Publisher’s Perspective

It’s time for us to come together


Suddenly we are a country at war with biology.

The coronavirus pandemic has taken over our lives and some of us are behaving badly. Instead of battling the outbreak with calm and resolve, some people are absolutely losing control of their brain and behavior.

Relax people. Take precautions and prepare for staying in place for a while, but by no means panic. Franklin Delano Roosevelt said it best in his inaugural address in 1933: “The only thing we have to fear is fear itself!”

On Saturday, the hoarders moved into H-E-B and Walmart. They were almost hysteric. One lady was assaulted by another as she went to get one packet of chicken. Before she could grab the packet out of the store freezer another female came up behind her and pulled her by the hair so she could have the chicken.

That is extreme behavior and should not be tolerated under any circumstances. More importantly, it should never even be expected. But it did—right here in our little corner of the world. What is taking place right now is anxiety over the unknown effect and duration of the coronavirus pandemic. Instead of freaking out and acting like lunatics at the insane asylum we should all be pulling together to help each other get through this thing. We should be supporting each other and communicating what needs to be done and how to accomplish those goals. We cannot become a community at war with itself and each other. We need to become a community resolved to do our part in this much larger event by being prepared, informed, patient and calm. We need to comfort ourselves, our loved ones and our neighbors. This is not the time for the lunatic fringe to come unraveled over fear of the unknown.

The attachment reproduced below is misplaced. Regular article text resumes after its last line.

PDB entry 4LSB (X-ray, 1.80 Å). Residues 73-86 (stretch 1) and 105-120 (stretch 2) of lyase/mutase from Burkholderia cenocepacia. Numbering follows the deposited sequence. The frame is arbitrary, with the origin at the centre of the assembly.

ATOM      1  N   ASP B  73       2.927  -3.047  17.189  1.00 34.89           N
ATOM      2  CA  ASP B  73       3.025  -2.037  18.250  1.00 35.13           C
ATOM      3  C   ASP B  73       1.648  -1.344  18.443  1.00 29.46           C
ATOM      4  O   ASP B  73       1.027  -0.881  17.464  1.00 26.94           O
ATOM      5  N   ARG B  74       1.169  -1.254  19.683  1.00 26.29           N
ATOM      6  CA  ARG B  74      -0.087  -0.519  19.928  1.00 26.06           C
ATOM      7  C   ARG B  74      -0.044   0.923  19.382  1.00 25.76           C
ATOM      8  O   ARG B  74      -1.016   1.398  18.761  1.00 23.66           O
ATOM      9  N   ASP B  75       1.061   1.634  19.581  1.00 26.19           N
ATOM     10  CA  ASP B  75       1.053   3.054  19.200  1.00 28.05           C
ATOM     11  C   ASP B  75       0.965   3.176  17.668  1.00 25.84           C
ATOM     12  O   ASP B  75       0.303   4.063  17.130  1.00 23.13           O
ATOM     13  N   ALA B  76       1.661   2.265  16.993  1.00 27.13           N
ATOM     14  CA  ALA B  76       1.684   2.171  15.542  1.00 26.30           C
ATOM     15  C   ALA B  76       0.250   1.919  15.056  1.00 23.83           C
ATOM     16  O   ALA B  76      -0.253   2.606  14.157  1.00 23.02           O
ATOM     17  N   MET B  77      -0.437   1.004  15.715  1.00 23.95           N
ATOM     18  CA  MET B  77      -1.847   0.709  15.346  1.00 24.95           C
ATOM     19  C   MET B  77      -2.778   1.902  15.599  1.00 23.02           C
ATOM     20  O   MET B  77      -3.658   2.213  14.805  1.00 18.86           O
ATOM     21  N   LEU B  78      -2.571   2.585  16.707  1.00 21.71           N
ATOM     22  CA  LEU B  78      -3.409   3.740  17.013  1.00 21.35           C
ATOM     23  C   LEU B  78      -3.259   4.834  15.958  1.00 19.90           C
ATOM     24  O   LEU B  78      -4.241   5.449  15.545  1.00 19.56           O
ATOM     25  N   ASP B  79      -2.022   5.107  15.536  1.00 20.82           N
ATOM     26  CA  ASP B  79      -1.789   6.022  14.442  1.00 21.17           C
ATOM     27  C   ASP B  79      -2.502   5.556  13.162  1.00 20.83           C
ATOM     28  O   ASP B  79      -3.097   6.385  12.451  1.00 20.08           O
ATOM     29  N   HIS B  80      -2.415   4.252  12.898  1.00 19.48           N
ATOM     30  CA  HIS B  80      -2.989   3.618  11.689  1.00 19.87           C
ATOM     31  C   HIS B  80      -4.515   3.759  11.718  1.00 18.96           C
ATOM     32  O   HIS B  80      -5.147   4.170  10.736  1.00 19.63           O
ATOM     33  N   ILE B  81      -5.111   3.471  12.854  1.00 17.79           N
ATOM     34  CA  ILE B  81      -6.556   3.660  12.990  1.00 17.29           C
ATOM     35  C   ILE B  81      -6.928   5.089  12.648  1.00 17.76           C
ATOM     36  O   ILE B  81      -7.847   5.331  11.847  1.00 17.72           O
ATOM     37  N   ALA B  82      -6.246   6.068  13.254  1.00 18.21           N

Calm down. Breathe. Then move forward one hour and one day at a time with a plan and a purpose. 

There is plenty of information out there on how to prepare and hopefully avoid the virus. We have charts on our Facebook page. So does local and county government. Get informed. Stay focused on the mission in front of us. Take care of yourselves—but not at the expense of others. We are Americans and united we should stand. The pandemic is here; now let’s go whip its butt by taking care of what we can control. Check on your neighbors. Offer to help the elderly. Drink lots of water. It’s not that hard to look at what we can affirmatively do instead of treating each other with a mob mentality.

Another thing we can all do is show gratitude. We need to be kind and thank all the people who endured the hoarding and panic at area stores, especially at H-E-B and Walmart. They are tired and working hard to keep the shelves stocked. A nice word will go a long way.

We also need to thank all the people working at the hospital, in health care and our first responders. They are on the front line of this pandemic and will be the people who have to do the spade work in treating people who get the virus. They deserve not only our thanks but also our respect for taking on their mission in life.

And last, but certainly not least, we can pray. When you hit your knees tonight pray to our omnipotent God and pray for all of us. Pray that he takes care of all of us in Gonzales, Texas, our country and the world. We can do this, and may God bless and protect all of you during these disturbing days we are going through.